new stanchions

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As long as I was replacing the old cracked stanchion bases and remaking the stern rails,
it sorta made sense to make some changes to the gate location. I added an extra stanchion amidships so that jerry cans of fuel could be securely attached.
The lifeline drawing helps explain my odd stanchion design.

The new stanchions were made by Tops-In-Quality.

Click Here for a PDF of the drawings I sent to order them.

They did a good job at a very affordable price.

I'm going to sink 1/4" bolts through the bases into the stanchions, to hold them solidly in place. The new bases came with set screws, but set screws tend to come lose over time. Welding them onto the bases seems a bit much, and will really be a pain if the stanchion ever bends or needs replacement.

So I decided to drill holes in the stanchions
and use set screws.

I had originally planned to extend the stern rails even further forward, but at the last moment decided that would be a bit too much, so just put a gate brace aft.

But I'm still going to leave the amidships gate, since it's handy for raft ups.

Plan "A" was a bad mistake.

I wanted to avoid using the bases as drill guides, to avoid messing up the existing threads and to avoid getting drill filings on the deck. (I have enough rust spots already.) So the proper spots on the stanchions were marked with a Sharpie.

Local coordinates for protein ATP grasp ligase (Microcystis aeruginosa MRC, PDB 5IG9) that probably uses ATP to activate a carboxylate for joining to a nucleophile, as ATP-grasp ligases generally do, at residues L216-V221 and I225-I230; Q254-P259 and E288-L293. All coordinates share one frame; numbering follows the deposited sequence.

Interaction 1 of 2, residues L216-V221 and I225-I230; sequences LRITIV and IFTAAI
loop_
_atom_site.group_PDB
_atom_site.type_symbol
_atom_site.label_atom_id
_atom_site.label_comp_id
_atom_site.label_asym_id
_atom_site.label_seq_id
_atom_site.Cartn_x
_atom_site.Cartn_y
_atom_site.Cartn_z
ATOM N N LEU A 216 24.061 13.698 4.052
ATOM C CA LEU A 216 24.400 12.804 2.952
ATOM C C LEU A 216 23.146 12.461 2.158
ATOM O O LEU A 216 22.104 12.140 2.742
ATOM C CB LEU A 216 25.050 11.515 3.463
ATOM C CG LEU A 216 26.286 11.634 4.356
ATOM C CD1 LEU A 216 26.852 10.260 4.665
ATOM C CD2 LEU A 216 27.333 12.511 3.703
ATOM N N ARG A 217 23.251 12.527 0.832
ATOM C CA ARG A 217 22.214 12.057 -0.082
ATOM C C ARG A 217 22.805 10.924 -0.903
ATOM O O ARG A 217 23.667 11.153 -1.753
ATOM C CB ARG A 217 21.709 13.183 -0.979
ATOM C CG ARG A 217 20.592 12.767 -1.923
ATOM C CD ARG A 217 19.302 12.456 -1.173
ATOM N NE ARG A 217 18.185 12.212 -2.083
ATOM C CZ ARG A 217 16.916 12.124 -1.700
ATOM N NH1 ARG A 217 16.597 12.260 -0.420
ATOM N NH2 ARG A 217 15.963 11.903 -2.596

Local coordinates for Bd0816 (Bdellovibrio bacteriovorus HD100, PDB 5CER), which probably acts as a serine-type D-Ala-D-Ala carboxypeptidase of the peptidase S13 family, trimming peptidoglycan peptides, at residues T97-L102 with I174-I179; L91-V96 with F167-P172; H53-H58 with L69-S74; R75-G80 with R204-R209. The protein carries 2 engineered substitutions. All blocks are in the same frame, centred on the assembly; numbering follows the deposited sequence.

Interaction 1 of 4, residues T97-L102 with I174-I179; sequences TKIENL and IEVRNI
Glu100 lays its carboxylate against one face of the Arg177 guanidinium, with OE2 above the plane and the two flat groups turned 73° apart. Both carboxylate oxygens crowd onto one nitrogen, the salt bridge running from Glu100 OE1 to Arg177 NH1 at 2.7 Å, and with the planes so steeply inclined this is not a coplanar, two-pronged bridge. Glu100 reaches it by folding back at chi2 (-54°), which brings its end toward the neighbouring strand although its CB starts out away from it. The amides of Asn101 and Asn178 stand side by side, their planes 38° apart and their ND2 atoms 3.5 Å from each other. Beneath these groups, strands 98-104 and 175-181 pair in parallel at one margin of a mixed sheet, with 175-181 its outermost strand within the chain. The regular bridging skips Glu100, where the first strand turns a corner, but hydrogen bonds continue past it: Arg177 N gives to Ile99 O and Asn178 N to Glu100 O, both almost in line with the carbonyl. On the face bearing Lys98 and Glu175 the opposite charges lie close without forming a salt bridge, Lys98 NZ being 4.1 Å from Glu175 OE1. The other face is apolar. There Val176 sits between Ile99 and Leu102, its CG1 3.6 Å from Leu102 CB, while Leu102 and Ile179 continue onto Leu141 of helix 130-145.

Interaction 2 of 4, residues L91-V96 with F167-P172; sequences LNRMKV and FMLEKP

Then I set up this dowel jig to drill a 1/4" hole.

But of the first four holes, I only got two perfect, and had to hack a bit on the other two.

Also, having a 1/4" hole left the stanchion a bit loose in the base. That isn't a horrible thing, but it could be better.

So I decided to risk rust spots and do it the easy way!

So I just drilled through. . .
Then tapped very, very carefully
with a 1/4-20 tap. Being this close to the rail,
I had to turn the tap with a wrench.
But I held the tap itself when turning, because torqueing it the wrong way could snap it.
A broken tap is a real pain.

The bolts were set
in place with
Blue Loc-tite. The rag kept it from dripping onto the gelcoat.

The bolts hold the stanchions in tightly, so they don't rock in the bases!

It might have been a mistake to have the gate brace bases welded on. Perhaps I should have made them come down straight and sunk them into stanchion bases, but at the time it seemed like a whole lot more money and work, and I figured the stanchion would be strong enough to keep the brace from wiggling.

Time will tell if they are prone to leaks.

The braces have big
backing plates and fiberglass reinforcement under the deck,
like the stanchion bases.

It's hard to get the big picture, but it will work. The "H" shaped stanchions provide support for the gates on either side, and also provide a low handrail when working forward in rough stuff.

Also, they'll provide a nice place to hook on a swim ladder!
The bases are strong enough
to take it.

Below, you can see where the main gate will go.

Now, time to do the lifelines.